Checking In

The entry is traditionally peaceful. After the bustle of the lobby, and whatever check-in surprises occur, along with a crowded or uncrowded elevator ride, the walk down the hallway is the first level of hushed tranquility that a hotel usually affords. Bags in hand, and key in (or on) door, I take a deep breath as I enter the realm of the Hotel Room.

With its quiet stillness and luxury of alone time, there has always been something meditative about those first few moments in such a temporary home. The ordered neatness of it, the perceived cleanliness (even if it’s just a façade) contribute to the notion that there is safety there. The Virgo nature is such that order and sterility, even if merely false, is ever a comfort. Happiness is a perfectly flat bedspread, accented by a border of pillows and crisply turned-down sheets.

After setting down bags, and quickly perusing the bathroom, I look out the window to ascertain the view. Even the worst views allow some sort of light, even if it’s muted or shaded by surrounding buildings. Light is life, and most hotels wisely have large windows to allow for as much of it as possible.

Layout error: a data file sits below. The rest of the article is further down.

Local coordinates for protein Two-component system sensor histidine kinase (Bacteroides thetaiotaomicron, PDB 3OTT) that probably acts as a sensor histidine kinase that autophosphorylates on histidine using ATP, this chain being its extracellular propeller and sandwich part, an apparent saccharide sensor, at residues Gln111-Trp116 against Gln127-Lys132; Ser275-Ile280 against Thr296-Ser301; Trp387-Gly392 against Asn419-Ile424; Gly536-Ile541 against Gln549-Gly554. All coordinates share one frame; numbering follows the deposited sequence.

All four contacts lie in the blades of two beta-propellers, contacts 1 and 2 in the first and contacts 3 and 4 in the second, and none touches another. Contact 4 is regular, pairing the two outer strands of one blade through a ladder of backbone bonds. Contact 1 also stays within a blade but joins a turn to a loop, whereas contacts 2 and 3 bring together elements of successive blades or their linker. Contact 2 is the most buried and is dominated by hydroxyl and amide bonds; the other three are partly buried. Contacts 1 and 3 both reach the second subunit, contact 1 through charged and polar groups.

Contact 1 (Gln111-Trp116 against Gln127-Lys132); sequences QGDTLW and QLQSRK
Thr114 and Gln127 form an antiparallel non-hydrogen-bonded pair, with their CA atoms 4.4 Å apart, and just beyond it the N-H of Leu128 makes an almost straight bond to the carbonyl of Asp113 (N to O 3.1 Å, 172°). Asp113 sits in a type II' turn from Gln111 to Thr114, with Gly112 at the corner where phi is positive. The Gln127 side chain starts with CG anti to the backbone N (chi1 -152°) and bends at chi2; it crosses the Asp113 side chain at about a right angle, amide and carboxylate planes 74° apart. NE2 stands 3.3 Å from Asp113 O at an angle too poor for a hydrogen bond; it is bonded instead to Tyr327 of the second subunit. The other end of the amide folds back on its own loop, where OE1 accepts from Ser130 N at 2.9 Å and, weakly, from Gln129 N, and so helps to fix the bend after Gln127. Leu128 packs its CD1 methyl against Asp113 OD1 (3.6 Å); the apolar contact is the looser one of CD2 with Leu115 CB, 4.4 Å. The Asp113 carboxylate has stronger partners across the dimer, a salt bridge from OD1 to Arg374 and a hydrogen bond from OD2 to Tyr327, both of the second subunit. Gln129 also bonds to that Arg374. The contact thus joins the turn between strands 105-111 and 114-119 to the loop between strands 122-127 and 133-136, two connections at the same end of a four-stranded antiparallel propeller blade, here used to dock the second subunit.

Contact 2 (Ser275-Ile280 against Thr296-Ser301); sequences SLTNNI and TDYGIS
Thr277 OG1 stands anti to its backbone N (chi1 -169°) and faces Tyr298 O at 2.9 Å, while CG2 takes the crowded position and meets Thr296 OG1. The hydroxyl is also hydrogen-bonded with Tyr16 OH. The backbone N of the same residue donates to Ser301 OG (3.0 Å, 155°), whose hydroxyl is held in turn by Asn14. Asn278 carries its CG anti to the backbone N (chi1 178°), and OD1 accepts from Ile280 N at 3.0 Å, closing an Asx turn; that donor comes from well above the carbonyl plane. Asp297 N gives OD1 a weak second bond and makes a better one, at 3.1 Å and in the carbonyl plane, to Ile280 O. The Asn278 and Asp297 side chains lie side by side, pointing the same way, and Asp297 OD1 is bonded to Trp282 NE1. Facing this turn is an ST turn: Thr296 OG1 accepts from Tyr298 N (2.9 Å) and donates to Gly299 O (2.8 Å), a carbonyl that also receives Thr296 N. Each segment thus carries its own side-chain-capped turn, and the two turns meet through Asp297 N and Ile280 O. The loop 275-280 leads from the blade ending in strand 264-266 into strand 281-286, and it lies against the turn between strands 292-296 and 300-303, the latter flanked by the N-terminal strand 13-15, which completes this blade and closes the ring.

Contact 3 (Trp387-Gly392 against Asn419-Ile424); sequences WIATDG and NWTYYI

Then, in hushed privacy and anonymous tranquility, the delicate dance with solitude.

With the bombardment of sounds and sights and relentless stimulation, the sudden quietude of a hotel room is blissfully shocking.

The light shifts as the hours pass, but nothing disturbs the quiet.

At the dimming of the day, or sometimes sooner, I feel an itch to get out – as necessary and vital as it feels to remain, and I’ll change into something new and explore wherever I happen to be.

Knowing that the room will be there when I return is enough.

Knowing that its silence will remain intact is a solace.

Knowing that no one else knows me here is a relief.

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